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Doctors Call for Stricter Rules on Whiplash Claims

It’s no secret that more whiplash claims are being made than ever before. Every few months there are new statistics released which reveal the true depth of the problem.

The number of car accidents across the country is slowly decreasing, yet the number of whiplash compensation claims, and driver’s insurance premiums, are at record levels.

Though there are many reasons for this increase in compensation claims, a recent report by car insurance company AXA reveals that doctors are being put under increasing pressure to sign off false whiplash injuries.

In order for a whiplash claim to be brought against a driver or insurance company the whiplash injuries must be described and confirmed by a medical professional. Without an expert giving their written confirmation that whiplash has occurred, a claim is very unlikely to succeed.

Whilst this report was being produced, doctors were asked what they thought about the whiplash claims industry. Of all the doctors who were questioned, 22% said they had seen a significant increase in the number of whiplash injuries over the last five years. The report also shows that doctors believe that 37% of patients who claim to have whiplash injuries are actually trying to make a fraudulent claim.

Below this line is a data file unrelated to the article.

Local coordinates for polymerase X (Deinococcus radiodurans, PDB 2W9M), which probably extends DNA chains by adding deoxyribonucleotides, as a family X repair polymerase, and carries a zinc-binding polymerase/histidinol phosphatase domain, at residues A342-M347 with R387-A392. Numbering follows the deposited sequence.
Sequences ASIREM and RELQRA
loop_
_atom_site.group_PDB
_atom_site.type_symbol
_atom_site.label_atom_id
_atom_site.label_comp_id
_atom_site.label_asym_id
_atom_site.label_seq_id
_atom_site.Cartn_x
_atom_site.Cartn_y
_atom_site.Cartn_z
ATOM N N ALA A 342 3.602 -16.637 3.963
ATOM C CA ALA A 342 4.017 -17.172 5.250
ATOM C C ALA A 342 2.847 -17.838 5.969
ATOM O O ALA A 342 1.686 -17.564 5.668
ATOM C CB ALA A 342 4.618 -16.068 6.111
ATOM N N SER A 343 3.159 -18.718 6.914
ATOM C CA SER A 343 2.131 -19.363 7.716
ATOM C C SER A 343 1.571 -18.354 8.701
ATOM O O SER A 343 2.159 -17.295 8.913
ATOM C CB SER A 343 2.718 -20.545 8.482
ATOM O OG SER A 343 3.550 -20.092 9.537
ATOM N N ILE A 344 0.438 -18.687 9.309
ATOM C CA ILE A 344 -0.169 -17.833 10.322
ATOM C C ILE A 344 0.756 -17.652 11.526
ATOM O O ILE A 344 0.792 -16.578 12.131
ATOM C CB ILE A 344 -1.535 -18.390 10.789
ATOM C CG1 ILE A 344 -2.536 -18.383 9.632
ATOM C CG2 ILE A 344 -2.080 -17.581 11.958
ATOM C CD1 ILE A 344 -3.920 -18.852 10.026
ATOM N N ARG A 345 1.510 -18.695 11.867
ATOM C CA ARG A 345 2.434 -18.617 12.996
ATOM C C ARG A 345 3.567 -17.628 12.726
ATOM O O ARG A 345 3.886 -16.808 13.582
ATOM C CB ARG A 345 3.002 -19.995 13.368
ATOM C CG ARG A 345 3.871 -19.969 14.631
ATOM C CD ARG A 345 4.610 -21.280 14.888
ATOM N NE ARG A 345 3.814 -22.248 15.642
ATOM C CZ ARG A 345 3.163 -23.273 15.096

Call for more rigorous whiplash injury assessment

Doctors face a very difficult task when diagnosing whiplash injuries. Due to the nature of the injuries they can be very difficult to effectively and reliably diagnose. Whiplash injuries don’t have any external symptoms so they can be easily faked. However, the other side of the coin is that whiplash symptoms can develop hours or days after the accident. These two factors make it very difficult for doctors to accurately determine which injuries are genuine and which are fraudulent. In this report 78% of doctors said that they thought there should be a more rigorous assessment of whiplash injuries.

Perhaps the most disturbing part of the report is the role of immoral claims companies. 7% of doctors who were questioned said that they had been offered money to pass on details of whiplash patients to a whiplash claims company.

Though the ban on referral fees, which comes into effect in April 2013, is a step in the right direction, it’s clear that there’s still a long way to go.